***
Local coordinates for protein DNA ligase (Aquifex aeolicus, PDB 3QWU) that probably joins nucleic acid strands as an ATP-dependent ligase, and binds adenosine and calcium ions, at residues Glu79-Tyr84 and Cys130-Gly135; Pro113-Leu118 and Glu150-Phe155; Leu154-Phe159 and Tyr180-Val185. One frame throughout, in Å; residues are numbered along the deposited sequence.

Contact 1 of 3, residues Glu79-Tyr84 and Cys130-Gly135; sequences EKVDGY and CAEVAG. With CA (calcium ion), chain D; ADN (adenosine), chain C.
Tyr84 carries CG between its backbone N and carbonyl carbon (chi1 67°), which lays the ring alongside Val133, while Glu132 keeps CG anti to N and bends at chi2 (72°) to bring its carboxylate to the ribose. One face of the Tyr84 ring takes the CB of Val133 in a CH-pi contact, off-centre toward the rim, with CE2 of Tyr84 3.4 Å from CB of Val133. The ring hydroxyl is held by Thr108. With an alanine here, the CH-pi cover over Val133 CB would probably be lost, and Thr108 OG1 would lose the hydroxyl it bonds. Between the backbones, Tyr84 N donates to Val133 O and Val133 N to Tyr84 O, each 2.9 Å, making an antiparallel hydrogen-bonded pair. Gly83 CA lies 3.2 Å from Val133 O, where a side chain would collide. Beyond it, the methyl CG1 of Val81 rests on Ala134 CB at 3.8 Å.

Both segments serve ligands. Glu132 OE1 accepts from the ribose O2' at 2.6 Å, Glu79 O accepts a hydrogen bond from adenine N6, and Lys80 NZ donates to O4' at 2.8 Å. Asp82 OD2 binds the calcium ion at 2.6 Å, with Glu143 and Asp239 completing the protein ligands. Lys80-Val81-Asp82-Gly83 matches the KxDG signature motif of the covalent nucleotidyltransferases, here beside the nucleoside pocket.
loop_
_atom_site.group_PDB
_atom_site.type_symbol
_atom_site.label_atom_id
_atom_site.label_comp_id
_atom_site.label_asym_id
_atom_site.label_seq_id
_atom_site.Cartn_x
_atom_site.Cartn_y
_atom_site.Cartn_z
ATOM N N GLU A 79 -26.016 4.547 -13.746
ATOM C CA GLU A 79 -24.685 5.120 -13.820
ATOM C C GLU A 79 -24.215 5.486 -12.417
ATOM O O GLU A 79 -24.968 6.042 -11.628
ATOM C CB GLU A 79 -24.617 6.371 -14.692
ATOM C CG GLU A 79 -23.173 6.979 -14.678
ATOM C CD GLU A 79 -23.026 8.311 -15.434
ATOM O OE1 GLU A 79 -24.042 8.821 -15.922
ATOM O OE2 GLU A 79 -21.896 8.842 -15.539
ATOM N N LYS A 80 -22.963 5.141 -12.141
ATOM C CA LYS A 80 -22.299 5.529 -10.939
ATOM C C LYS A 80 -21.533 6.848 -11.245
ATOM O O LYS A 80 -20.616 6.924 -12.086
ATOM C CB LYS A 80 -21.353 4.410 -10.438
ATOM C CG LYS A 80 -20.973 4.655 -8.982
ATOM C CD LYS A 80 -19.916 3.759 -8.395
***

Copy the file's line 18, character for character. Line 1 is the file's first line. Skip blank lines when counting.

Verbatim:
ATOM O O GLU A 79 -24.968 6.042 -11.628